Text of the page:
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Whispering Angel from Caves D’Eclans

The Model Wine

While meeting with Jill & Lauren earlier this summer to discuss the wine they wanted to make for their wedding, we discussed all of the possible varieties and styles that they could make.  Like all great relationships, they found compromise in a blush wine (rosé) that would be not only something that they agree on, but something symbolic about their relationship.  They told us that they love a particular wine called “Whispering Angel” from Caves D’Eclans, a Cotes Des Provence (France) wine.  Accepting this challenge, we now embark on making a wine that we can only hope will emulate this incredibly complex and delicious wine.

We started by sourcing a bottle of this great wine.  That part was easy; Mom brought it to us.  🙂  So, we took it into the winery lab and ran some tests.  Initially, we are just trying to get a sense for Jill & Lauren’s tastes.  Do they want something sweet, dry, acidic, smooth, light, heavy, etc.  Then we want the numbers.  The former is more the art form, and the latter, the science.

My first observation of this wine was the color.  It is a light pink, peachy, coral color, that is actually reminiscent of our Strawberry wine.  It is such a unique color.  We poured it into a couple of glasses.  One for sensory analysis and one for lab analysis.  What was left in the bottle went home with Mark.    😉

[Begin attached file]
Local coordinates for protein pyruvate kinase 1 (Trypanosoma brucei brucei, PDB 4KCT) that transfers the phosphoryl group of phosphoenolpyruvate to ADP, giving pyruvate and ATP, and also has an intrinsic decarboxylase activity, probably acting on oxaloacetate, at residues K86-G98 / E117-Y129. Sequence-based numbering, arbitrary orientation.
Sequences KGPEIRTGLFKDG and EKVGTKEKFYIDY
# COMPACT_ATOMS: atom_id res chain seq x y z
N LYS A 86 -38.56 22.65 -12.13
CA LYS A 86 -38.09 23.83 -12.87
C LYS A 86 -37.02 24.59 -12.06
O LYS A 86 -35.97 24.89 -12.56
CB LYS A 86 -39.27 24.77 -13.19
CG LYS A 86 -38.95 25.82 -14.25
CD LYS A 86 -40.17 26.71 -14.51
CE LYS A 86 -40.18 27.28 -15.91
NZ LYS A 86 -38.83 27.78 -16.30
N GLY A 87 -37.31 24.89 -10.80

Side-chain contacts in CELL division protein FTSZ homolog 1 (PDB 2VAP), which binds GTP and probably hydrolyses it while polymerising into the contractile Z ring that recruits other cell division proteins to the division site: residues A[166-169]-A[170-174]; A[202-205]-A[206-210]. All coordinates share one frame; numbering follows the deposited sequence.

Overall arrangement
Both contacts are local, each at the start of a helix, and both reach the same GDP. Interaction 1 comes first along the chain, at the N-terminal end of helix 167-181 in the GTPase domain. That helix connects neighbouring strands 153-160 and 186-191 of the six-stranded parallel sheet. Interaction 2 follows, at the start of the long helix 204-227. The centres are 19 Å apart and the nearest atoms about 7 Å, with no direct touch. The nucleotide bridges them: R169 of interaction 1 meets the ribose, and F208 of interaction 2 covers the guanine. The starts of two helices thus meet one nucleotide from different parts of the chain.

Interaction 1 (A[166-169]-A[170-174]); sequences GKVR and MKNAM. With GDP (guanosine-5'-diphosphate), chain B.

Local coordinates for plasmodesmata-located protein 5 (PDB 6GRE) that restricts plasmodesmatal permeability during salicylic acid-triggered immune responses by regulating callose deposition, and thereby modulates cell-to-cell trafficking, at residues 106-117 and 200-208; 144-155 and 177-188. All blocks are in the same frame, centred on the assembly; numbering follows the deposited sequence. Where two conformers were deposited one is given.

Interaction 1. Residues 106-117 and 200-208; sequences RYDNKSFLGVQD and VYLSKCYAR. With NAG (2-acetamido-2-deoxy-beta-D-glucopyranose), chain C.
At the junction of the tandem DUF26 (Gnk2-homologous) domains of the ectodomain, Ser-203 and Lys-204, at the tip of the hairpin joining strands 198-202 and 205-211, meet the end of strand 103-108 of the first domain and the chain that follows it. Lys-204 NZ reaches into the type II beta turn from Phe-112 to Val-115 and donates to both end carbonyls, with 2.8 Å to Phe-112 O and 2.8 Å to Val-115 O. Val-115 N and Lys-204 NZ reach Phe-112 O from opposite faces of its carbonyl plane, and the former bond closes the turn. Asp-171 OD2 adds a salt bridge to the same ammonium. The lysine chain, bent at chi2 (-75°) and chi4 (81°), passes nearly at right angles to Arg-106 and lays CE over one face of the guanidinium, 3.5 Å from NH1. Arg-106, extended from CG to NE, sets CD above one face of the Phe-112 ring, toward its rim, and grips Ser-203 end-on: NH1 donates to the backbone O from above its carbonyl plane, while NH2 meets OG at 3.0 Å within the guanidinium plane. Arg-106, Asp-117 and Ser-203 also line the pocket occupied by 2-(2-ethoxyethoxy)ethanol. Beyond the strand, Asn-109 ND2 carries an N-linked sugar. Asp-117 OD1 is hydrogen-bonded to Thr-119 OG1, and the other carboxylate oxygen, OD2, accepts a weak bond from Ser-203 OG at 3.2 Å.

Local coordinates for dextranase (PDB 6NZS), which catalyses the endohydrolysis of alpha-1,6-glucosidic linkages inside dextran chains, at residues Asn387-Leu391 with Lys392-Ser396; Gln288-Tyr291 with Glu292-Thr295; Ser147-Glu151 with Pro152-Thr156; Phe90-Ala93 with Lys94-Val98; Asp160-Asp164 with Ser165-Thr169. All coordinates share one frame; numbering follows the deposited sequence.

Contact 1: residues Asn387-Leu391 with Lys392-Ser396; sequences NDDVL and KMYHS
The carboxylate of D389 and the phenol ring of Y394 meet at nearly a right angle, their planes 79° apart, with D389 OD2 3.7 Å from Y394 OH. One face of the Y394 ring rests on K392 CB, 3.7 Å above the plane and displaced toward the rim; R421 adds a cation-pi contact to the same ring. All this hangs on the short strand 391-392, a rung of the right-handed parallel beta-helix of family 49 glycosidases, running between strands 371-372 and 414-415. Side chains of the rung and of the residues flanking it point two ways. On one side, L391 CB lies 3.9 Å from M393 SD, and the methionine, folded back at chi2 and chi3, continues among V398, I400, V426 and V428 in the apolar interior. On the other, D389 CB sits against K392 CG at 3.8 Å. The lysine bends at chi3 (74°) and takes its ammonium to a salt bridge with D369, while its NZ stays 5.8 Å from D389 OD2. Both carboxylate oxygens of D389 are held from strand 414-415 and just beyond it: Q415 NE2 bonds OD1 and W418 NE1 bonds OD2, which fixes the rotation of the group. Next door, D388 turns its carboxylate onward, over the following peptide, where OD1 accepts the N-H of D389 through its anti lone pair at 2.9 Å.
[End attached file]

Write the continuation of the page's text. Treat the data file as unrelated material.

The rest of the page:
On the nose, we get a nice floral aroma with some pronounced strawberry, raspberry, and even watermelon notes.  When I first smelled it, I immediately thought of a dry sparkling wine.  It had that type of scent to it.  The first taste was obvious that the wine was very dry, as the majority of the flavor hit mid-palate.  Filled with fruity berry flavors and a nice soft tannin; the mouthfeel was tremendous.  You almost don’t want to swallow it.  But, we did.  It has a nice velvety sense to it with a rather long finish.  I started the labs after the first sip and I could still taste the wine for minutes later.

The lab results are less exciting, but tell us something about the wine’s key metrics.  The brix was 6.3, rather dry.  PH was 3.5 (medium acidity) and TA (Titratable or Total Acidity) was 4.2 grams/liter.  The Free SO2 (Sulfite) was at 24.5 ppm.

So, we have arranged to source grapes this fall from California, Washington, and New York.  We have a variety of grapes from which to create this rosé, starting with a Zinfandel juice as its base from California.  Now, the fun begins.